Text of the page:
Networking cards: To make networking a bit more interesting, we created a matching game featuring six key figures in information design (chosen from among many, many others, of course): John Snow, Edward Tufte, Richard Saul Wurman, Ladislav Sutnar, Otto Neurath, and Massimo Vignelli. (In case you’re wondering, we featured four female information designers on one of our interactive posters: Florence Nightingale, Sylvia Harris, Margaret Calvert, and Deborah Adler.) If you had a John Snow card, you had to pair up with someone else who had a John Snow card. Then you each would take turns asking each other the networking questions on the back (who’s, what’s, and why’s). After 15 minutes, you’d look for another person with your card and repeat. We also included a very short bio of each pioneer on the back.

Interactive Posters (part 2): For the final networking activity, we added a twist: everyone with the same color information design pioneer card had to gather around the poster with the matching color and discuss the responses on the poster (i.e., everyone with an orange card went to the poster with the orange sign). We designed this so that no two people who already networked would be in the same group: each key figure of information design came in six different colors.

Photos of how it all came together are here.

The outcome

Overall, the event was a success, despite the fact that attendance was way lower than expected (as a number of event organizers point out, when it comes to free events, many people often don’t show). People seemed to enjoy the posters and were not shy in sharing their thoughts. The presentation was a bit bumpy and microphone issues got in the way, but for the most part, the group was tracking along and had good questions afterwards. Networking went well, even with a smaller group, but the cards weren’t exactly intuitive for everyone. The walk-through of poster responses and reveal of the correct answers at the very end was a hit. We were fortunate to receive some glowing reviews by a few people afterwards and ample interest in the next event.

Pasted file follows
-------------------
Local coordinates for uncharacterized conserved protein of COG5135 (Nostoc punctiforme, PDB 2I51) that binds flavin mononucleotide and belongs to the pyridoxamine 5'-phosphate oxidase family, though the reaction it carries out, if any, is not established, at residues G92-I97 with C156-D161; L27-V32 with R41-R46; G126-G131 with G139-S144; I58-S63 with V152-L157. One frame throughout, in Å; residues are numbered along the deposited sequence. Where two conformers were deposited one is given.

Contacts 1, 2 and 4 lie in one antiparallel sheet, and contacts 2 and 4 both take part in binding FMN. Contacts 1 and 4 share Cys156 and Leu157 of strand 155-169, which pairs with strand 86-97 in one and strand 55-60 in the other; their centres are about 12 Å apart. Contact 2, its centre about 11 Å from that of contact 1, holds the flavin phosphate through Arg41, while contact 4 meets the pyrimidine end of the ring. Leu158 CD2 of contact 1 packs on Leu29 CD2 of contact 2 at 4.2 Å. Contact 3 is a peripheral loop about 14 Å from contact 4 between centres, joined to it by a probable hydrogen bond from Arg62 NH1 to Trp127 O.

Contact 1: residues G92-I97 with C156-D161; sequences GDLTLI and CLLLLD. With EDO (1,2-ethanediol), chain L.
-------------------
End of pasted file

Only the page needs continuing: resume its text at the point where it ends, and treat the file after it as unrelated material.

What did we learn?

Despite all our enthusiasm for the activities and for getting people together, we knew this wasn’t magically going to jump start the group. It was a learning experience that would help us understand our members, what they’re interested in, and how we could move the group forward. Here are some lessons learned, in five broad buckets:

  1. Purpose: To us co-organizers, the Meetup group had a focused purpose as a hub for people with an active interest in information design and a desire to engage with others who do it or know a lot about it. We thought it was mainly supposed to be a learning and networking resource. But for many people, the reality is that Meetup is just a place where you can find cool stuff to do and sample something new. The smorgasbord of topics and causes available on the Meetup platform is vast, encouraging many to pile their plates high with group memberships (sometimes hundreds), then sit back and wait for news of any interesting happenings. As we steer the course of the group, we’ll need to find and attract people who share the same purpose — the two-way knowledge sharing and the professional contact — while welcoming the curious who want a casual glimpse into the world of information design. It would be too difficult to make the group all things to all people while trying to build a core community.